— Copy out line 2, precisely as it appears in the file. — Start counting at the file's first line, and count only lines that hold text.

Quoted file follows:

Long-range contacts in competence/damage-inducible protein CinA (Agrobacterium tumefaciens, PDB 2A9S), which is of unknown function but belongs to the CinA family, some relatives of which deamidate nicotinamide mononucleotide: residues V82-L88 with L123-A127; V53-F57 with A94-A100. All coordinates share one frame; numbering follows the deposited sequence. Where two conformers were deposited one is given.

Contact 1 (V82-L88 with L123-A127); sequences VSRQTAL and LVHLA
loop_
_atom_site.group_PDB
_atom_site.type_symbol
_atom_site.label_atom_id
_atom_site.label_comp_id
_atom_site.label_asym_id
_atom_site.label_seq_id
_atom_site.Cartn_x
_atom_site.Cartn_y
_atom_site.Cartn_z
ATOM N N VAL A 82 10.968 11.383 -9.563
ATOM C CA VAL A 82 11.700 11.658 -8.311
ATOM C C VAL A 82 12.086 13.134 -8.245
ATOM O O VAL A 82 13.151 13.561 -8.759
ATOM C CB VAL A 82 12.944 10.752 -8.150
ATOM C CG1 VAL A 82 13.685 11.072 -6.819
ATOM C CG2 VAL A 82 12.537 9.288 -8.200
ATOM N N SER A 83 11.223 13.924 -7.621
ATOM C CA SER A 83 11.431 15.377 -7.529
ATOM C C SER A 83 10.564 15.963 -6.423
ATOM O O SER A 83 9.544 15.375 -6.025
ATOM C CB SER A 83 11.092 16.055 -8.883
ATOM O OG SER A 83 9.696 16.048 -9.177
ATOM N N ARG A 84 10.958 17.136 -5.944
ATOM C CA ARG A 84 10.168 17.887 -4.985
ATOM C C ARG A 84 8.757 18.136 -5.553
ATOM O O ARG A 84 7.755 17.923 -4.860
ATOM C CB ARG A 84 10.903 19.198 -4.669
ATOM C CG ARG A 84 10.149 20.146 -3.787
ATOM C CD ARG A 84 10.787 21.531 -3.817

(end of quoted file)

Contact 1 (V82-L88 with L123-A127); sequences VSRQTAL and LVHLA